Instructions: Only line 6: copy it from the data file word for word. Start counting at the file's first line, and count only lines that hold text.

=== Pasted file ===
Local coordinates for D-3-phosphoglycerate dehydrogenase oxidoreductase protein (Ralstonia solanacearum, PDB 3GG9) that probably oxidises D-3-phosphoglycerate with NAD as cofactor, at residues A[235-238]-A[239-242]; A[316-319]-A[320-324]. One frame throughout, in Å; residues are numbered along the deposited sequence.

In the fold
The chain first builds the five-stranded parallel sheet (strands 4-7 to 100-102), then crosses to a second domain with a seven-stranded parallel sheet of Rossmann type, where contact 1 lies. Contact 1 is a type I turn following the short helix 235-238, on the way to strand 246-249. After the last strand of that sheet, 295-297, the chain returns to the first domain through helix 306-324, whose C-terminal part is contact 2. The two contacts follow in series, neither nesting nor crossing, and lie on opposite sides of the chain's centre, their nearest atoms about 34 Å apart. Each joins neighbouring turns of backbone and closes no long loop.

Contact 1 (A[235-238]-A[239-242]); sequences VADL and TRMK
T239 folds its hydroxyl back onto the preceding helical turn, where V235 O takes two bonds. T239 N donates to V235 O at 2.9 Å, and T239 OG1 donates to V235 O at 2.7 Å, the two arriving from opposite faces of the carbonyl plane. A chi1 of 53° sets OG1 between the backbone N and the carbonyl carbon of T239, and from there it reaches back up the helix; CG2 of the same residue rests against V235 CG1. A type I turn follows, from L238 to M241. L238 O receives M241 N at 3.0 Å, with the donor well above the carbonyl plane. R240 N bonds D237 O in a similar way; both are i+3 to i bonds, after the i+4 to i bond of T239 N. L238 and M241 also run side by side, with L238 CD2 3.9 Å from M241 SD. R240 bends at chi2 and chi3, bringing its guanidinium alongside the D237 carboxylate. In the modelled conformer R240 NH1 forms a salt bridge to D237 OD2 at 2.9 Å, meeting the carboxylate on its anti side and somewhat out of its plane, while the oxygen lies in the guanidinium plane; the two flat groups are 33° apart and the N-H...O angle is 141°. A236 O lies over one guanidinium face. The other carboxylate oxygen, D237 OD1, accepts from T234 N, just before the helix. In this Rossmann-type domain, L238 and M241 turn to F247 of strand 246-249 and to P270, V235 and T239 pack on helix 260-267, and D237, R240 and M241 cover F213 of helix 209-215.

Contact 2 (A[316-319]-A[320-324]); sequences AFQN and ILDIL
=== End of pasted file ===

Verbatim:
Contact 2 (A[316-319]-A[320-324]); sequences AFQN and ILDIL